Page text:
I first saw Manchester By the Sea at the London Film Festival after missing out the initial press screening, as I had to see a different film before conducting an interview with the filmmaker the following day. I was finally able to catch the third possible screening after trying to get a rush-queue ticket for the big gala screening. However, it was worth the hassle—I knew straight away that it was the best film I would see all year hands down.
It’s a film about Lee Chandler (Casey Affleck), a man who has turned in on himself after a tragedy that he was responsible for due to his bad behaviour. The incident has forced him to leave his small town (the Manchester of the title) in Massachusetts for another small town. It’s only an hour away, but far enough that he can have the anonymity he needs to attempt to heal.
He is soon forced to return to Manchester after his brother dies from cardiac arrest and has to look after his teenage nephew, Patrick (Lucas Hedges). The tragic event that made Lee flee the town to begin with slowly unfolds over the first hour through a series of expertly edited flashbacks. When the reveal finally happens, it’s one of the most devastating portrayals of a life-changing mistake ever committed to film. The scene of the tragedy was criticised by some reviewers because the director employed the much-used and iconic “Adagio in G Minor;” personally, I think it adds a sense of operatic horror to what viewers are witnessing and is therefore justified.
The choice to make the characters blue-collar Americans is very rare in today’s day and age. If you think about it, films are almost always made about upper-middle-class or wealthy characters. In this way Manchester By the Sea follows in the lineage of films about working-class American life, typified by the work of John Sayles, such as Limbo and Matewan. It’s very much a film you could have seen Sayles making during his ’80s and ’90s heyday. There are also small shades of the Boston working-class life of Good Will Hunting, which is hardly surprising, as Matt Damon was originally attached to the project to make it his directorial debut and star, and he did eventually stay on as a producer.
Kenneth Lonergan wrote the script and eventually directed the film, and despite being very much a New Yorker born and bred, he is able to understand the blue-collar world of America. He even taps into the work of Jack Kerouac who though primarily known as a coastal dweller, was an all-American kid from Lowell, Massachusetts and reflected that in much of his work. The film has become known for its bleakness, and it certainly has its moments, but Lonergan is also able to inject much-needed humour into the interactions between Lee and Patrick.
It’s very rare that I agree with what films win at the Oscars, but Casey Affleck’s performance in Manchester By the Sea was one for the ages. By his mannerisms, his perceived lack of emotion, and his eyes, he was able to portray the interior torment that Lee is going through. It’s a strange performance to win the Oscar, because it’s all about what isn’t shown and as a result it isn’ “showy.” Affleck is one of the few actors who knows how to use restraint in a performance, his role in The Assassination of Jesse James is another textbook example. There was some controversy over his win due to accusations by some female co-workers from 2010. It has shades of irony, because here his role is a man who has done truly horrible actions and now must live with the consequences.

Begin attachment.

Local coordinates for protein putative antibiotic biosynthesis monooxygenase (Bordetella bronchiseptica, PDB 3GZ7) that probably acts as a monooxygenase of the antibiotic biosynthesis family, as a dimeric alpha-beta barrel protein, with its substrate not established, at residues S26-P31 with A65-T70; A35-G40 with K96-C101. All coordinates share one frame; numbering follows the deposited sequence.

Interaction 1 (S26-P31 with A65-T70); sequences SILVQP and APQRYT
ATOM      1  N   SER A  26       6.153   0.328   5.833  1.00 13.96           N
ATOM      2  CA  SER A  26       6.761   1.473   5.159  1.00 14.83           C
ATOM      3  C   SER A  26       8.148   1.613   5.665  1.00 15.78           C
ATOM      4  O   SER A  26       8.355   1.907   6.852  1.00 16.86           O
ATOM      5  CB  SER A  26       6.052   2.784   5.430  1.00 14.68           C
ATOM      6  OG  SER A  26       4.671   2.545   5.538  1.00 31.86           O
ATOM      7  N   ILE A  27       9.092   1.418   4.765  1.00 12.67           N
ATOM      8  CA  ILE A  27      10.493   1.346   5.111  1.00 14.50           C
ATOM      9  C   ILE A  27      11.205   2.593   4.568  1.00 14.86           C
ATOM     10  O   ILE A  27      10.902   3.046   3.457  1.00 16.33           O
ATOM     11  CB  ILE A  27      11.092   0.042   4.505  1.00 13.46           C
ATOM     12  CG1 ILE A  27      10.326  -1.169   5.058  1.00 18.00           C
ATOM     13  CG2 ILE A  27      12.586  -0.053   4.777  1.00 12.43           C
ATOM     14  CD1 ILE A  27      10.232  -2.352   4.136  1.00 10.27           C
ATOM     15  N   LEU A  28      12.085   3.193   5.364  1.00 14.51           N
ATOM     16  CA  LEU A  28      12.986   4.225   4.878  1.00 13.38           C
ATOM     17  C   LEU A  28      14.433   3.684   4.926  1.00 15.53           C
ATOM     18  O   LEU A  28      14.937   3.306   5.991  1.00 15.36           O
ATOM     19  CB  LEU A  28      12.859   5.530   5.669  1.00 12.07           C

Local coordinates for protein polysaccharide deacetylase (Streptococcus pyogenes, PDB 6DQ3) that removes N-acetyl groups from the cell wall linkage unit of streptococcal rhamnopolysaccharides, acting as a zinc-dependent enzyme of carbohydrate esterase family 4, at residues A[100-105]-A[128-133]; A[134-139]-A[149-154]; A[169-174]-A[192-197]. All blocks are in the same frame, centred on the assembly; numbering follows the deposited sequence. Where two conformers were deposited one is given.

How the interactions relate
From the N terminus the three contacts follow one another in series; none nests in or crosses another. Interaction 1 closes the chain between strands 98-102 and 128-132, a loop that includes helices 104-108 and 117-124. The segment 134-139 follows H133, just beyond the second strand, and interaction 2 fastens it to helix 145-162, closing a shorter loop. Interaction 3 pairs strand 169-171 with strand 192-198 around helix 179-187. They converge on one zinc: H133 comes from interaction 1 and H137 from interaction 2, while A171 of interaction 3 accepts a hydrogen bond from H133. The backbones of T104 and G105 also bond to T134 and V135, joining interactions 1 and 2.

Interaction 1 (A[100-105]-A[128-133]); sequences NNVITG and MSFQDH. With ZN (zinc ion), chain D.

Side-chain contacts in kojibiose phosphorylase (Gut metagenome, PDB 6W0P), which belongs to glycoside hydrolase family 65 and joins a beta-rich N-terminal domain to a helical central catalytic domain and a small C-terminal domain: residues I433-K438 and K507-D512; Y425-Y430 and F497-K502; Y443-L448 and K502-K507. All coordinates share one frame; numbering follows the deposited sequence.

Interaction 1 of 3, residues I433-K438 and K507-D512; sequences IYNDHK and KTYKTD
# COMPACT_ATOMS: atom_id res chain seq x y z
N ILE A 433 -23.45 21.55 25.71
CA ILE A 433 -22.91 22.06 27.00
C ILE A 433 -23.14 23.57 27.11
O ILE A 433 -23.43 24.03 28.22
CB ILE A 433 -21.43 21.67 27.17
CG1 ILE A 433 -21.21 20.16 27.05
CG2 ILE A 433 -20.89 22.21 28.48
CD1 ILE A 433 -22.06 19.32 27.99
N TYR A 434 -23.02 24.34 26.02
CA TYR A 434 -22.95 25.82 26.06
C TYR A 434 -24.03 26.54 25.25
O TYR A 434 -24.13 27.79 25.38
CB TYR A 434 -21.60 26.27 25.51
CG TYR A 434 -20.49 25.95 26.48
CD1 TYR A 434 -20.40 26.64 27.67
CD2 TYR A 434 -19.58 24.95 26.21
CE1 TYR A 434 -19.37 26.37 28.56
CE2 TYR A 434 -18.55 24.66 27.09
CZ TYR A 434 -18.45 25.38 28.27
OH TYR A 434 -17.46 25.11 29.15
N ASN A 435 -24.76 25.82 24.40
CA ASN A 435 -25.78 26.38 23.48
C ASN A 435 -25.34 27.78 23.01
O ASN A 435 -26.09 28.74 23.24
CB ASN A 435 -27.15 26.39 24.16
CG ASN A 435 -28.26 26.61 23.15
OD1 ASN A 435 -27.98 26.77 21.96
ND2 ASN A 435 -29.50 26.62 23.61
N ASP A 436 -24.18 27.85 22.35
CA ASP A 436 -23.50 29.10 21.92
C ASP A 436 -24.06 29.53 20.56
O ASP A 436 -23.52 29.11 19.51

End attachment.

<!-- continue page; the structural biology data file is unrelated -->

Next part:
The supporting cast is also excellent across the board. Michelle
Williams, who would seem according to the poster and even some trailers to be a co-lead, has an important presence as Lee’s ex-wife Randi, but her scenes don’t tally up much screen-time. She has her moment to shine—a much talked-about scene where Randi and Lee run into each other and talk for the first time in years. Matthew Broderick also has a great bit of stunt casting as Patrick’s mother’s evangelical husband.
Lucas Hedges as the nephew Patrick is just outstanding, a truly perfect example of how a strong actor in a supporting role can elevate a film. He is able to perfectly capture the transformation he is going through, and holds his own in scenes with Affleck. He also brings a lot of comedic relief to the film: I would say the film should have been classified at a comedy at times, because it has more laughs than most “comedies.” Kara Hayward of Moonrise Kingdom fame plays one of Patrick’s two girlfriends. One of the film’s biggest punchlines comes when Patrick proclaims to Lee that “I got two girlfriends and I’m in a band. You’re a janitor in Quincy.”
Manchester By the Sea is the kind of adult drama that is so rare in this world of superheroes and big-budget thrills; it’s almost remarkable that it was made now. It harkens back to the days of films about men on the down and out in the ‘70s, like Fat City or Five Easy Pieces. This is only the third film Kenneth Lonergan has directed. His previous was the sprawling Margaret, which was released years after the fact due to multiple lawsuits and a lengthy post-production process; his friend Martin Scorsese stepped into re-edit the film. However, this is an extraordinary rebirth for a filmmaker who was considered at one point persona non-grata.
The special features include a making-of feature, commentary from Lonergan, and three short deleted scenes. There were some reports that Lonergan tinkered with the edit from the film’s Sundance premiere, so maybe they were included in that version, I don’t know for sure